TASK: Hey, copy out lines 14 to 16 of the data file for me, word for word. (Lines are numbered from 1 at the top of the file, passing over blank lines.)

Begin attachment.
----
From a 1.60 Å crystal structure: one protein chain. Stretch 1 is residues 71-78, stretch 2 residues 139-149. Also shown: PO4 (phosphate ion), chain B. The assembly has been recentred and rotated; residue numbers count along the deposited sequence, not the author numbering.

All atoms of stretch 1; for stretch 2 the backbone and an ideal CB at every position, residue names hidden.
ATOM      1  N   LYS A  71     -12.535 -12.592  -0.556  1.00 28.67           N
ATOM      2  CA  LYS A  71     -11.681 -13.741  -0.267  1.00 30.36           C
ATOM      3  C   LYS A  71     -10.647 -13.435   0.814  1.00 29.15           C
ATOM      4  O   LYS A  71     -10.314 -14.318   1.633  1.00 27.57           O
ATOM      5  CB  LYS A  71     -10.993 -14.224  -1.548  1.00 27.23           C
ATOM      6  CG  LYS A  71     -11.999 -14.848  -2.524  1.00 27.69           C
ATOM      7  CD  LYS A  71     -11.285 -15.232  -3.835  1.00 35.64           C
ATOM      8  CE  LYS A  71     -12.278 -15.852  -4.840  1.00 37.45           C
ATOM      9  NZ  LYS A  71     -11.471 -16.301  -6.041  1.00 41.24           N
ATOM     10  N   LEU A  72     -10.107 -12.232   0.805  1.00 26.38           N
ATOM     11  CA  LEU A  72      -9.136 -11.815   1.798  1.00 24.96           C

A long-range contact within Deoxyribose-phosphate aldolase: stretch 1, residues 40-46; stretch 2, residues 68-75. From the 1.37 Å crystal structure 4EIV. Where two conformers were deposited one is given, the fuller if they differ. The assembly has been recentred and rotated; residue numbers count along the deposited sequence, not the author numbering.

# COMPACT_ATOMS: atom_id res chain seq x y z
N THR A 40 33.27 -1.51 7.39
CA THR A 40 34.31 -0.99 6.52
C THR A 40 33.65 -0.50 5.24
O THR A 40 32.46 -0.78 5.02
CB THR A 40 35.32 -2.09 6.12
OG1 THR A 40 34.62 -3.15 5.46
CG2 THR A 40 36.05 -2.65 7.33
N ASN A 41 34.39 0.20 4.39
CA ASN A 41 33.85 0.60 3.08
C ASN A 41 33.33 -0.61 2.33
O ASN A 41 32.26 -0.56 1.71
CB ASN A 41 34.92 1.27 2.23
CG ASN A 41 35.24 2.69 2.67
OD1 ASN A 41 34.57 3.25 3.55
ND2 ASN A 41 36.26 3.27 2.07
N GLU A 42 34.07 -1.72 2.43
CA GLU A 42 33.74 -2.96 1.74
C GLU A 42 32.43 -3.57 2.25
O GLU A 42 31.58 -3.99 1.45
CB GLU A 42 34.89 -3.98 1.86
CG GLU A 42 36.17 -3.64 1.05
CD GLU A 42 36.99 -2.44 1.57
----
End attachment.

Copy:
A long-range contact within Deoxyribose-phosphate aldolase: stretch 1, residues 40-46; stretch 2, residues 68-75. From the 1.37 Å crystal structure 4EIV. Where two conformers were deposited one is given, the fuller if they differ. The assembly has been recentred and rotated; residue numbers count along the deposited sequence, not the author numbering.

# COMPACT_ATOMS: atom_id res chain seq x y z
N THR A 40 33.27 -1.51 7.39